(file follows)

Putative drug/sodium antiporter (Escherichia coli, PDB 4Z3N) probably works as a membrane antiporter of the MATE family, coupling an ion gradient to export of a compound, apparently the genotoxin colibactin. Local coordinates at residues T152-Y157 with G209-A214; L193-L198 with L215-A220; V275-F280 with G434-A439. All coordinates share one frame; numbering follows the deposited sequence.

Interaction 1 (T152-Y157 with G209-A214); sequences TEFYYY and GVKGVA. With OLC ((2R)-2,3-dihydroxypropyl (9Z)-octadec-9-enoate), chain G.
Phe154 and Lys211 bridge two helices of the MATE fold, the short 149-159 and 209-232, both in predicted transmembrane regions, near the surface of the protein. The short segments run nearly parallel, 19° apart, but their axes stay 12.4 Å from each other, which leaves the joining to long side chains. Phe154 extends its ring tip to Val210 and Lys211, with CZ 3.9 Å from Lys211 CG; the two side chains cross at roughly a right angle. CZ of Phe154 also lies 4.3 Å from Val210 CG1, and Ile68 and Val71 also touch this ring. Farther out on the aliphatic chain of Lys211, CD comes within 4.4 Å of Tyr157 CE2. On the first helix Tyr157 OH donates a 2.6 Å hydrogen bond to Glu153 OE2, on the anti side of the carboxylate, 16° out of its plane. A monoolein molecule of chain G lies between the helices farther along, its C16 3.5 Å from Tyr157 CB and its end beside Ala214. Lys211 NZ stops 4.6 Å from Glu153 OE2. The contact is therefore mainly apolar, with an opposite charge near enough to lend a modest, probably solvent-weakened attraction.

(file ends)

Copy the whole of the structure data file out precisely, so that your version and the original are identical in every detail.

Putative drug/sodium antiporter (Escherichia coli, PDB 4Z3N) probably works as a membrane antiporter of the MATE family, coupling an ion gradient to export of a compound, apparently the genotoxin colibactin. Local coordinates at residues T152-Y157 with G209-A214; L193-L198 with L215-A220; V275-F280 with G434-A439. All coordinates share one frame; numbering follows the deposited sequence.

Interaction 1 (T152-Y157 with G209-A214); sequences TEFYYY and GVKGVA. With OLC ((2R)-2,3-dihydroxypropyl (9Z)-octadec-9-enoate), chain G.
Phe154 and Lys211 bridge two helices of the MATE fold, the short 149-159 and 209-232, both in predicted transmembrane regions, near the surface of the protein. The short segments run nearly parallel, 19° apart, but their axes stay 12.4 Å from each other, which leaves the joining to long side chains. Phe154 extends its ring tip to Val210 and Lys211, with CZ 3.9 Å from Lys211 CG; the two side chains cross at roughly a right angle. CZ of Phe154 also lies 4.3 Å from Val210 CG1, and Ile68 and Val71 also touch this ring. Farther out on the aliphatic chain of Lys211, CD comes within 4.4 Å of Tyr157 CE2. On the first helix Tyr157 OH donates a 2.6 Å hydrogen bond to Glu153 OE2, on the anti side of the carboxylate, 16° out of its plane. A monoolein molecule of chain G lies between the helices farther along, its C16 3.5 Å from Tyr157 CB and its end beside Ala214. Lys211 NZ stops 4.6 Å from Glu153 OE2. The contact is therefore mainly apolar, with an opposite charge near enough to lend a modest, probably solvent-weakened attraction.